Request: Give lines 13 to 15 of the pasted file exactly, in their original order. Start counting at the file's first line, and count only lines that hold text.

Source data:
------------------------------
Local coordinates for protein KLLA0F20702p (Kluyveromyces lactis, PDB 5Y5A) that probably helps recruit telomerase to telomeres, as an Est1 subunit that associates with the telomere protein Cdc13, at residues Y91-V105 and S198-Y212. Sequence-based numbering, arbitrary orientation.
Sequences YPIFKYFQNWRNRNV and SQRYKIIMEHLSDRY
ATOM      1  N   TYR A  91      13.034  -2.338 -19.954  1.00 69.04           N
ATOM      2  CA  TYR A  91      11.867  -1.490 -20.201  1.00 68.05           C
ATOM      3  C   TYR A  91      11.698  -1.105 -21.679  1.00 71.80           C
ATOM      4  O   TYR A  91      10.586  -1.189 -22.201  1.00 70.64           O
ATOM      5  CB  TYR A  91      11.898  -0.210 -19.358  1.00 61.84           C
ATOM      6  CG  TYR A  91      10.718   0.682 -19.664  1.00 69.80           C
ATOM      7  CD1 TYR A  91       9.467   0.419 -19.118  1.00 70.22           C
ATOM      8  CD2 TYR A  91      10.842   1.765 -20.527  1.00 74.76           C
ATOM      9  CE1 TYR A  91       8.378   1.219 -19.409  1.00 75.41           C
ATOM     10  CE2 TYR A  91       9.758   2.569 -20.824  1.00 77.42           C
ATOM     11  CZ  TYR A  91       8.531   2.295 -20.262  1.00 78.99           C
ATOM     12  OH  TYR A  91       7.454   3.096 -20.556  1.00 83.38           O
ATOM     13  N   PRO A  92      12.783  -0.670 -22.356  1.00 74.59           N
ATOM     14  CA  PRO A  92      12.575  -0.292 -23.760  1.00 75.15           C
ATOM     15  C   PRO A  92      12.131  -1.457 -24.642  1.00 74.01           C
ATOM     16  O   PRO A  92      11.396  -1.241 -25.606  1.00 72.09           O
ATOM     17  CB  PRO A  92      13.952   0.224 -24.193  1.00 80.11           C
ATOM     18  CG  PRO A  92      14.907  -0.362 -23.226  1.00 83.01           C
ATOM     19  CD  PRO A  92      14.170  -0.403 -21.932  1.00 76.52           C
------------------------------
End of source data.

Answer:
ATOM     11  CZ  TYR A  91       8.531   2.295 -20.262  1.00 78.99           C
ATOM     12  OH  TYR A  91       7.454   3.096 -20.556  1.00 83.38           O
ATOM     13  N   PRO A  92      12.783  -0.670 -22.356  1.00 74.59           N